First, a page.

The paintings are set against a large, vinyl wall drawing depicting various views of the exhibition’s titular character, Milquetoast. Milquetoast is not a person, but a building: a pastiche of the geometric shapes, and style over functionality that typify certain contemporary art galleries. Its name is synonymous with blandness and a lack of courage, suggesting that what architects and designers view as boldness is in fact part of a uniform, accepted house style from which they’re afraid to deviate. Against a black wall opposite is a neat line of pale grey, resin architectural models, punctuated by tiny streetlamps. Milquetoast is at the centre, flanked by fellow miniature imagined concrete buildings, some of which are familiar from the paintings opposite; an inverted pyramid here, an inexplicable tentacle or two there. As with the drawings, the satire in these models skirts close to reality, so that you could easily believe that some of them depict existing art galleries.


In the short film The Militia (2021), Milquetoast is the stock gallery setting in which the idiosyncrasies and hierarchies of its archetypal staff are laid bare. Animated in a clean, blocky style by Williams’ old college friend Steve Kirby and scripted by Williams, the latter narrates the film in a measured, deadpan tone which mimics the observational style of his drawings elsewhere in the exhibition; he describes details without comment, leaving the door invitingly open for viewers to pass their own judgement. The film’s narrative follows the discussions of a group of gallery workers, locked in an office inside their workplace which is under siege from an unseen, unnamed militia whose motives remain obscure. The workers are not fully revealed either; only their feet and ankles are shown, and they are referred to by their job titles rather than names, underlining the hierarchical nature of this workplace.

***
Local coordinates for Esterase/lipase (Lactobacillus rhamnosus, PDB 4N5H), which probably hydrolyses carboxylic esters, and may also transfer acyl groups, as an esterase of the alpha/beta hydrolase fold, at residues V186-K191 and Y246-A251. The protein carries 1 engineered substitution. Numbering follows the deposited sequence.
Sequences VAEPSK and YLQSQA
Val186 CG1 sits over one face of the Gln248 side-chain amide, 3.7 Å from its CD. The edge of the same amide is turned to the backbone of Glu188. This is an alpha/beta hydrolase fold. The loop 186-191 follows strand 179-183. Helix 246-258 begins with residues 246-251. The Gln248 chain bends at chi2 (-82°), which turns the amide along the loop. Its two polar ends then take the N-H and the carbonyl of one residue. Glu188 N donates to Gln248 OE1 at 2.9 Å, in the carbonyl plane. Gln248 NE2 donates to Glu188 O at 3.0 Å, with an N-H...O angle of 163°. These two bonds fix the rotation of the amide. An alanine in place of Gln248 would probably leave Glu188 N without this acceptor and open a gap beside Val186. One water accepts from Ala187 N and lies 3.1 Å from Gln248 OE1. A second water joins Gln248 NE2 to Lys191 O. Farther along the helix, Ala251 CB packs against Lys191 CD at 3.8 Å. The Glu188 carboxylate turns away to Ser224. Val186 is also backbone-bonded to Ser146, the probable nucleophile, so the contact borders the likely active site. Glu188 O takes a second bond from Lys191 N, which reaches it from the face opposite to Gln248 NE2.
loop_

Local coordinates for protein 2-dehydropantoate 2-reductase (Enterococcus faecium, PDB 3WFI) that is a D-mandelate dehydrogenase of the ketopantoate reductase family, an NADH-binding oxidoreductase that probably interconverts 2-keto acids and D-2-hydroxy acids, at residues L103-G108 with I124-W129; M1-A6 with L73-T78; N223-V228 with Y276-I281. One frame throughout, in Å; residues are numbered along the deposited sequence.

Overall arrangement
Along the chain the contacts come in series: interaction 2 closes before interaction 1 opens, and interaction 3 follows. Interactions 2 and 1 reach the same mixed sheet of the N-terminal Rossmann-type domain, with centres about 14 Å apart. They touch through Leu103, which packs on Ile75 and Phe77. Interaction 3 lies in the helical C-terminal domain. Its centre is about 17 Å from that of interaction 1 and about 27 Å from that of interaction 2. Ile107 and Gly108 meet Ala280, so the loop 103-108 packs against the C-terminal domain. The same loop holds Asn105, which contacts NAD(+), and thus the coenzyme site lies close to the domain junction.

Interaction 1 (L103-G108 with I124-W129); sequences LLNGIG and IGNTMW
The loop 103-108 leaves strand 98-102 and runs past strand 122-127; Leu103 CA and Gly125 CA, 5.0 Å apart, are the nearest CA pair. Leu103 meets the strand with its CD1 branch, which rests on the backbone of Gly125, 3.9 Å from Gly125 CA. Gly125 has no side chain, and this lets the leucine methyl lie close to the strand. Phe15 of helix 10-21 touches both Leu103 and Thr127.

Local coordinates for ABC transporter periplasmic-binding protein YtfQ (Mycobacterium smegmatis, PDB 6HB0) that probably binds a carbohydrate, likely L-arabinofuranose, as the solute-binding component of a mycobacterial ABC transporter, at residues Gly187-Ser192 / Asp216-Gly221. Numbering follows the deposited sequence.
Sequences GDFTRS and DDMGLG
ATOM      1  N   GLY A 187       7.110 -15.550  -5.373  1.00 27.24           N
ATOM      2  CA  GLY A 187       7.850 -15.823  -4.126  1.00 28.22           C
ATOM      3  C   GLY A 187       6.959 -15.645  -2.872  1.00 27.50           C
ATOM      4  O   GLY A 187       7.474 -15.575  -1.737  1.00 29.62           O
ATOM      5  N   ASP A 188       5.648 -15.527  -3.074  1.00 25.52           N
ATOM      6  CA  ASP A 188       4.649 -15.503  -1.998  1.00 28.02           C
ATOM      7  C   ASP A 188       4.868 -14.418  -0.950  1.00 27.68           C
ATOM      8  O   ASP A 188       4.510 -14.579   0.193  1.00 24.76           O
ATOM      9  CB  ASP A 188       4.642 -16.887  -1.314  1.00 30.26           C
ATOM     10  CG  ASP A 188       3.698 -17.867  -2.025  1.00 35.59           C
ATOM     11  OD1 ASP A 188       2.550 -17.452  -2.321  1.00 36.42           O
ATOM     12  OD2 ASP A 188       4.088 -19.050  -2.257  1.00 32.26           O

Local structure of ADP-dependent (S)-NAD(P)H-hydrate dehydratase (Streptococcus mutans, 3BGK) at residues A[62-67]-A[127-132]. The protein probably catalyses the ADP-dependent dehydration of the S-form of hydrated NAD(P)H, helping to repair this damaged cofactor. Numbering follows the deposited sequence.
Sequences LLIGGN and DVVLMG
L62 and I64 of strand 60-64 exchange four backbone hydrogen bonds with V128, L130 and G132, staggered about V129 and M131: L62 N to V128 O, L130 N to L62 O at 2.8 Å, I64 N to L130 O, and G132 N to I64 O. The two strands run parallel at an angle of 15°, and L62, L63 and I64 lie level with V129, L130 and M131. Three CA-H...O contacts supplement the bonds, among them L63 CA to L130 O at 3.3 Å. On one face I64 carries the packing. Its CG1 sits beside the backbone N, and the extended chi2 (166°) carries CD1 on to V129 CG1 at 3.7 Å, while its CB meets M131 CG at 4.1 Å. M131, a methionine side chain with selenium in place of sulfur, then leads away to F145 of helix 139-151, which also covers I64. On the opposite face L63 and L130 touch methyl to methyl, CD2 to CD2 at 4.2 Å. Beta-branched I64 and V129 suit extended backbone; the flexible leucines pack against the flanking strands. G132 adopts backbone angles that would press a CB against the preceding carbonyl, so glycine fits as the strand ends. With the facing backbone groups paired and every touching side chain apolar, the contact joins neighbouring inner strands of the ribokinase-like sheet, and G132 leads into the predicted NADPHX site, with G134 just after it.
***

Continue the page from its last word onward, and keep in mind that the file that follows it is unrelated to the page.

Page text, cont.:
Bedwyr_3-webThey watch powerlessly on CCTV as the militia rampages through the gallery, starting with the gift shop where they contemptuously smash a ceramic tea set shaped like a breast, a bum and genitals, and upend the collections box to remove the loose change and ‘the three £20 notes that they always left in there’, as Williams wryly observes. The stereotypes of the different gallery roles are wittily drawn. The Technicians are expected to arm themselves with tools and act as the ‘natural defenders of the space’, but are offended at being characterised in this way by their colleagues. The Director, meanwhile, slips away for her daily relaxation routine, in which she connects with the building by pressing her neck against it, and drifts into a childhood reverie in which she is immersed in her grandparents’ bathtub.

The film is very funny, like much of the exhibition, but there are also themes for more sober contemplation belying this. Considering the riotous militia, the Director says, ‘We might not agree with anything these people say they stand for, but we should be careful about what we decide to mock them about’ – a revealing line which points to the othering of people and things that deviate from accepted norms. While the art world wrings its hands about its lack of diversity, Williams’ examination of the unspoken social rules it operates under hints at why this might be the case.

Denise Courcoux

Bedwyr Williams: MILQUETOAST is at Tŷ Pawb, Wrexham, until 11 September 2021

Posted on 08/09/2021 by thedoublenegative